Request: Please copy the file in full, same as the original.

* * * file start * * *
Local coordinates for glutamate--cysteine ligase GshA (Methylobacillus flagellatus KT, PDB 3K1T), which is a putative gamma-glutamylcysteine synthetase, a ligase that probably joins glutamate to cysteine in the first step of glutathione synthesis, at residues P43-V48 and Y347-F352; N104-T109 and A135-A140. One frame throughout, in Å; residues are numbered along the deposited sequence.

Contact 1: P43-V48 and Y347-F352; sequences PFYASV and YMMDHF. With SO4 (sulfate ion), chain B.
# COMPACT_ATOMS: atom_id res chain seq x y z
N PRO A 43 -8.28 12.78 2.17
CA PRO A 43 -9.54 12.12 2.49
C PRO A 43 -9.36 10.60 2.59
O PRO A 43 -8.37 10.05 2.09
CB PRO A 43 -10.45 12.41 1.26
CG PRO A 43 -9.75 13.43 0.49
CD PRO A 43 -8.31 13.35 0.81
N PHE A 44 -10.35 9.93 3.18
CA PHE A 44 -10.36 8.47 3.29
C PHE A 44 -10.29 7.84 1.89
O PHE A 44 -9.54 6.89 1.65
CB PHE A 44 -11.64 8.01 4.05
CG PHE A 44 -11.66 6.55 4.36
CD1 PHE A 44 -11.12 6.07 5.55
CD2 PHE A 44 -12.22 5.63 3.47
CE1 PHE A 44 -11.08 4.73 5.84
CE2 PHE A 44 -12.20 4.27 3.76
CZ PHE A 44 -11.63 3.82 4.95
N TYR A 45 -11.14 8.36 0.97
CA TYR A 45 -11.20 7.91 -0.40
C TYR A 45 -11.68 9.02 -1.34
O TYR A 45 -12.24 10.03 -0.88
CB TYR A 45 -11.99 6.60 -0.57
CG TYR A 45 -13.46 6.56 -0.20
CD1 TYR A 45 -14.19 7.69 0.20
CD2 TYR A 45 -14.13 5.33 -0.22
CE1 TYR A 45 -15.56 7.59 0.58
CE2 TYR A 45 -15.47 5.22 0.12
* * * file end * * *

Local coordinates for glutamate--cysteine ligase GshA (Methylobacillus flagellatus KT, PDB 3K1T), which is a putative gamma-glutamylcysteine synthetase, a ligase that probably joins glutamate to cysteine in the first step of glutathione synthesis, at residues P43-V48 and Y347-F352; N104-T109 and A135-A140. One frame throughout, in Å; residues are numbered along the deposited sequence.

Contact 1: P43-V48 and Y347-F352; sequences PFYASV and YMMDHF. With SO4 (sulfate ion), chain B.
# COMPACT_ATOMS: atom_id res chain seq x y z
N PRO A 43 -8.28 12.78 2.17
CA PRO A 43 -9.54 12.12 2.49
C PRO A 43 -9.36 10.60 2.59
O PRO A 43 -8.37 10.05 2.09
CB PRO A 43 -10.45 12.41 1.26
CG PRO A 43 -9.75 13.43 0.49
CD PRO A 43 -8.31 13.35 0.81
N PHE A 44 -10.35 9.93 3.18
CA PHE A 44 -10.36 8.47 3.29
C PHE A 44 -10.29 7.84 1.89
O PHE A 44 -9.54 6.89 1.65
CB PHE A 44 -11.64 8.01 4.05
CG PHE A 44 -11.66 6.55 4.36
CD1 PHE A 44 -11.12 6.07 5.55
CD2 PHE A 44 -12.22 5.63 3.47
CE1 PHE A 44 -11.08 4.73 5.84
CE2 PHE A 44 -12.20 4.27 3.76
CZ PHE A 44 -11.63 3.82 4.95
N TYR A 45 -11.14 8.36 0.97
CA TYR A 45 -11.20 7.91 -0.40
C TYR A 45 -11.68 9.02 -1.34
O TYR A 45 -12.24 10.03 -0.88
CB TYR A 45 -11.99 6.60 -0.57
CG TYR A 45 -13.46 6.56 -0.20
CD1 TYR A 45 -14.19 7.69 0.20
CD2 TYR A 45 -14.13 5.33 -0.22
CE1 TYR A 45 -15.56 7.59 0.58
CE2 TYR A 45 -15.47 5.22 0.12